Canada's Liberals urged to accelerate infrastructure plans

TORONTO (Reuters) - Canada’s Liberal government has been urged to move more quickly to roll out a C$180 billion ($135 billion) infrastructure spending program and provide more details on how its planned infrastructure bank will work.

FILE PHOTO: Canada's Prime Minister Justin Trudeau speaks during Question Period in the House of Commons on Parliament Hill in Ottawa, Ontario, Canada, March 6, 2017. REUTERS/Chris Wattie

Prime Minister Justin Trudeau’s Liberals came to power in October 2015 promising to spend big on infrastructure to stimulate Canada’s economy and address an infrastructure deficit estimated at C$123 billion by the Federation of Canadian Municipalities, which represents Canada’s mayors.

Construction and engineering companies as well as infrastructure investors were hoping Finance Minister Bill Morneau would use Wednesday’s budget to provide more details on specific projects and the infrastructure bank, which is being set up to facilitate private investment in large-scale projects. But it contained little new information.

“The government is looking for infrastructure to grow the economy and create wealth and revenue. We don’t want to push that too far down the road,” said John Gamble, president of the Association of Consulting Engineering Companies.

“We’re supportive of this government’s commitment to infrastructure,” he added. “What we don’t see is enough of a roadmap or a timetable of how we’re going to get there.”

The government has been courting Canada’s largest pension funds as well as overseas investors to finance projects facilitated by the infrastructure bank.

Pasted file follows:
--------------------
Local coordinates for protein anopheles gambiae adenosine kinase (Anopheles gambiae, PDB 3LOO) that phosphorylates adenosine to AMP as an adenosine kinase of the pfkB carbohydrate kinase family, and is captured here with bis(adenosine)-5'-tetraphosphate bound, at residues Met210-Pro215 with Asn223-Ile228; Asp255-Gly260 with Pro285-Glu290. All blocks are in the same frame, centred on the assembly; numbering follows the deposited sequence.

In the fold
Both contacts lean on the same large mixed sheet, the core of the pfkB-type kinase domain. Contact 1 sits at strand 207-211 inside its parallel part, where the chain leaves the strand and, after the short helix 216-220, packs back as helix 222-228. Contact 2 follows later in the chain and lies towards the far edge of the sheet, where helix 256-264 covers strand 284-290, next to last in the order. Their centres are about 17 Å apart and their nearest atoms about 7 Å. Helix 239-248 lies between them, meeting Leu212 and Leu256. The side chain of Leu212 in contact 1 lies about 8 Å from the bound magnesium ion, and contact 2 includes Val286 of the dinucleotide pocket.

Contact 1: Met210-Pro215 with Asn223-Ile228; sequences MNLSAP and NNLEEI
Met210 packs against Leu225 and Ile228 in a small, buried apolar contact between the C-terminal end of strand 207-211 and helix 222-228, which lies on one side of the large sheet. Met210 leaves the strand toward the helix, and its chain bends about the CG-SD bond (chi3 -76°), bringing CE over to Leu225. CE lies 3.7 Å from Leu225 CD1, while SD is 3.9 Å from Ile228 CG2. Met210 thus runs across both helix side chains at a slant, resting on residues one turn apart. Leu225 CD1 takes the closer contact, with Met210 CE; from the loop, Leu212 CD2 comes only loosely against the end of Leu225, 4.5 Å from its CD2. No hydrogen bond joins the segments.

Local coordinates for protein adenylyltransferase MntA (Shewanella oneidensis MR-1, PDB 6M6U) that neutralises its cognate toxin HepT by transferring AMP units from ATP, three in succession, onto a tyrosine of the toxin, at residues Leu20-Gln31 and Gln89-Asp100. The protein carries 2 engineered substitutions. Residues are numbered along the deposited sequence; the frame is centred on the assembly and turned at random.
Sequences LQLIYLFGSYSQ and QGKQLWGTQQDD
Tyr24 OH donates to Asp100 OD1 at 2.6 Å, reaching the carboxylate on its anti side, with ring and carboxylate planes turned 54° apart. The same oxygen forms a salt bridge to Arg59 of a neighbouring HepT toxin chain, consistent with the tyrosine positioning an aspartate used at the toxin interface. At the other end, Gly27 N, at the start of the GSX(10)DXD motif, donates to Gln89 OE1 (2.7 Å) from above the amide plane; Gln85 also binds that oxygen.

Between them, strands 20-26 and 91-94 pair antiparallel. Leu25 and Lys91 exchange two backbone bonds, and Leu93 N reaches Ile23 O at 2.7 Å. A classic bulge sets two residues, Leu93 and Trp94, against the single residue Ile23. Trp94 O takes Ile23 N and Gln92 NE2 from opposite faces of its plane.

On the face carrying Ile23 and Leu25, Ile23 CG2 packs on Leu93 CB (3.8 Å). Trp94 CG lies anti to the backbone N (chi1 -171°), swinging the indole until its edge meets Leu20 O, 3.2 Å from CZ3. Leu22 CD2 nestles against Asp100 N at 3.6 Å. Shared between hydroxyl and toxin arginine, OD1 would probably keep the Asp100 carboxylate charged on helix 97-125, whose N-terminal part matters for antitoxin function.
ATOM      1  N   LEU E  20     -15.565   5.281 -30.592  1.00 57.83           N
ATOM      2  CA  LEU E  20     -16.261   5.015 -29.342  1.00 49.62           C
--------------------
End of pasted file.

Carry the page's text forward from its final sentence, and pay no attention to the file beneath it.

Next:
It hopes the agency will give it an edge as it competes for capital with the United States, where President Donald Trump is planning to finance a $1 trillion infrastructure spending program entirely from private sources.

Hugh O’Reilly, chief executive of OP Trust, one of Canada’s biggest 10 public pension plans and a big investor in infrastructure, said the government should take whatever time it needs to get the structure of the bank right.

“If this agency gets set up the right way and has political consensus behind it, it will stand the test of time,” he said. “I would have been more concerned if they were rushing it to the gate.”

Veteran pension fund executive Jim Leech was appointed last month as a special adviser on the infrastructure bank, but the government has yet to answer key questions on how it will function, including how it will select projects and how much investment it will seek from private sources.

The government’s economic advisory council, which recommended the creation of the bank, had suggested it could raise C$4 to C$5 of private financing for every C$1 invested by the state.

“There is still not enough clarity around what the bank will do and how it will operate. Everyone was hoping that the government would reveal more,” said Mark Romoff, chief executive of the Canadian Council for Public-Private Partnerships.

Canada’s parliamentary watchdog said in February that the government had so far only found projects for a small amount of its planned spending, putting at risk the likelihood the economy will see as much of a boost as expected.

In its 2016 budget, the government said it would invest C$11.9 billion in public transit, green infrastructure and social infrastructure such as housing, which it described as phase 1 of the investment program.

Last November, Morneau said the government planned to invest an additional C$81 billion over the next 12 years in infrastructure including transport systems that support trade, marking phase 2 of the program.

The government said C$35 billion will be made available to the investment bank. According to Wednesday’s budget, part of that will be for public transit, green infrastructure and transport systems that benefit trade.

Along with commitments made by the last government, the combined initiatives bring Canada’s total planned infrastructure spending to more than C$180 billion.

Reporting by Matt Scuffham